The First Beautiful Thing has become an enormous critical and commercial success for its writer and director, Paolo Virzi. It was nominated for 18 David di Donatello Awards, of which it won for Best Screenplay Best Actress, Best Actor. It also earned prizes at other competitions, and was finally chosen to be the Italian entry for the Best Foreign Language Film at the 83rd Academy Awards. The 48 year-old Virzi himself has already established himself as a veteran in the Italian film industy, with eight feature films since his debut in 1994, and a career in theater before that.
Thus, simply on hype and expectations alone – well, that and the associations one might have of Italy with some of the world’s greatest cinema, one could expect an extraordinary experience on par with the best of Federico Fellini or Luchino Visconti, or even a sentimentally effective piece of nostalgia like 1990′s Cinema Paradiso.
If it were only so. Like Cinema Paradiso, The First Beautiful Thing, (currently at Cine El Biógrafo) does exploit nostalgic associations of the recent past, in this case by being set in the 1970s, which was the period of Virzi’s childhood. Indeed the disco-era font for the opening credits, which are displayed over an amateur beauty contest featuring the popular polyester wear of that period, suggest that the film will be an endearing tribute to the sheer cheesiness of that time.
The good will cultivated in that moment, in which a young woman is selected by a lounge singer as the winner in a “most beautiful mother” contest, abruptly stops in the next scene, in which this same mother is physically and verbally abused by her husband, before she finally flees with her young son and daughter.
Okay, so the film is now a grim domestic drama, and we expect, perhaps, a story of this woman’s triumph over adversity. The director then takes us to the present, where we find out that the son is university professor with a serious drug habit, though not to the point of ruining his career. His sister arrives to inform him that their mother is dying of cancer in the hospital, and that the drama is about the protagonist, that is, the son, coming to terms with his inner demons.
Which is to say the sympathy one feels for the mother generated by the domestic violence scene soon fades as she proves herself to be, both in the flashback sequences, a shallow floozy who quickly resorts to using her looks to sleep with B and C-list level figures in the Italian film industry, and work as an extra in movies.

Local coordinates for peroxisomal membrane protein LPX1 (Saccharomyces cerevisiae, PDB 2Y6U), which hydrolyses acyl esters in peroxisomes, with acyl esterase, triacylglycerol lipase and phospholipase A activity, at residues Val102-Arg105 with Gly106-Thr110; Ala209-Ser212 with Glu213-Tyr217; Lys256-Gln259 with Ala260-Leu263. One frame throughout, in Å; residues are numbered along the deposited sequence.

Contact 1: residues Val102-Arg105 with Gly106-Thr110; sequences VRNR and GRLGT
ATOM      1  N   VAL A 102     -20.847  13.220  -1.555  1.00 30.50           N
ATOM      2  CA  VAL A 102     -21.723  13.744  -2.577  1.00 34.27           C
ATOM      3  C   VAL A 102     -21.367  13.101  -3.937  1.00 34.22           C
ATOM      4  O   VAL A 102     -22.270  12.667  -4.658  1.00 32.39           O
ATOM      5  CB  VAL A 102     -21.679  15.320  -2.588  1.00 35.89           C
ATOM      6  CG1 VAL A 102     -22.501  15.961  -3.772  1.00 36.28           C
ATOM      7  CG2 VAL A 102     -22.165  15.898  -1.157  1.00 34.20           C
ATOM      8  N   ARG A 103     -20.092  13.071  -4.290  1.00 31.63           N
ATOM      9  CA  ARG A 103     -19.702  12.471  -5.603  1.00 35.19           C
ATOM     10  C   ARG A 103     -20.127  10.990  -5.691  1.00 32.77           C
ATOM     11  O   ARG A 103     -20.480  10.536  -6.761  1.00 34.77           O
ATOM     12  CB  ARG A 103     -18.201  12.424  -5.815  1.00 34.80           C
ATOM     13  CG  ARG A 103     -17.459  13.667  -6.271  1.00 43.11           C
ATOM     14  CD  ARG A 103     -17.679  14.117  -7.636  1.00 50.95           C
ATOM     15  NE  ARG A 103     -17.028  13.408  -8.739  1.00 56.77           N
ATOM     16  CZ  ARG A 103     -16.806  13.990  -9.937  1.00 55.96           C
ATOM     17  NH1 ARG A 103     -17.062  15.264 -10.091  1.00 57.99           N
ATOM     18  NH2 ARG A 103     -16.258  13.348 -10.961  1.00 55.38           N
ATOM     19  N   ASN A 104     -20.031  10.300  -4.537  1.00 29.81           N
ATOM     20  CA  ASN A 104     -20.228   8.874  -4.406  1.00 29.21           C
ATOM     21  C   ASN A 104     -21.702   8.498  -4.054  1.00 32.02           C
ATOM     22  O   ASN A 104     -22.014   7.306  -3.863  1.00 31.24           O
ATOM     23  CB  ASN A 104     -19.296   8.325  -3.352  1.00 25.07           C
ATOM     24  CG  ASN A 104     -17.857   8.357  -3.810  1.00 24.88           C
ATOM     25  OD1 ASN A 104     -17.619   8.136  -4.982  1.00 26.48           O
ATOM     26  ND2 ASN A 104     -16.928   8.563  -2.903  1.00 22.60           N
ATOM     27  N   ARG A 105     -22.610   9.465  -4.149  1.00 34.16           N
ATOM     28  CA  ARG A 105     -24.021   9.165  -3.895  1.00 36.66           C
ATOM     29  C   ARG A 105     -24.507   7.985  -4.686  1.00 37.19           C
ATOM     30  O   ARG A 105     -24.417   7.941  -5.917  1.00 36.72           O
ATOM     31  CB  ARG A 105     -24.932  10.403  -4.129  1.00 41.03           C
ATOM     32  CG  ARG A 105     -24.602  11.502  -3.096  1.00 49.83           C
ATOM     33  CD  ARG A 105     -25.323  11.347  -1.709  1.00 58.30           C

Her belligerent husband actually interrupts the filming of a movie featuring Marcello Mastrionni in order to retrieve his children, and once again the possible pathos this might provoke is mitigated by the information that she has neglected the health of her children.
In her old age, and with cancer, she does not demonstrate she has gained any maturity over the years; she spends her time absorbed in melodramatic movies and soap operas. Along the way, as communicated through Virzi’s non-linear narrative, the son passes through an adolescence occasionally difficult (he suffers the embarrassment of his mother’s reputation among his peers) and occasionally fortunate (a pretty blond trollop eagerly takes his virginity).
So what, then is The First Beautiful Thing exactly about? The protagonist’s overcoming his drug habit, his reconciliation with his sister and mother? The mother’s gaining some insight into herself or her life before her final curtain descends? A son’s coming of age? The answer seems to be, tentatively, a little of all of the above, yet not quite enough of anything. The issue of the main character’s drug addiction is presented without ever being developed, and the film does not so much conclude as stop, with not much really to say or even express on the level of feeling. To the credit of Virzi, the film is human interest story that avoids gratuitous sex and violence, and perhaps some of its nostalgic evocation of the 1970s might have provoked a mood of sentimental pathos in various Italian film juries, but for this critic at least, this simply isn’t enough.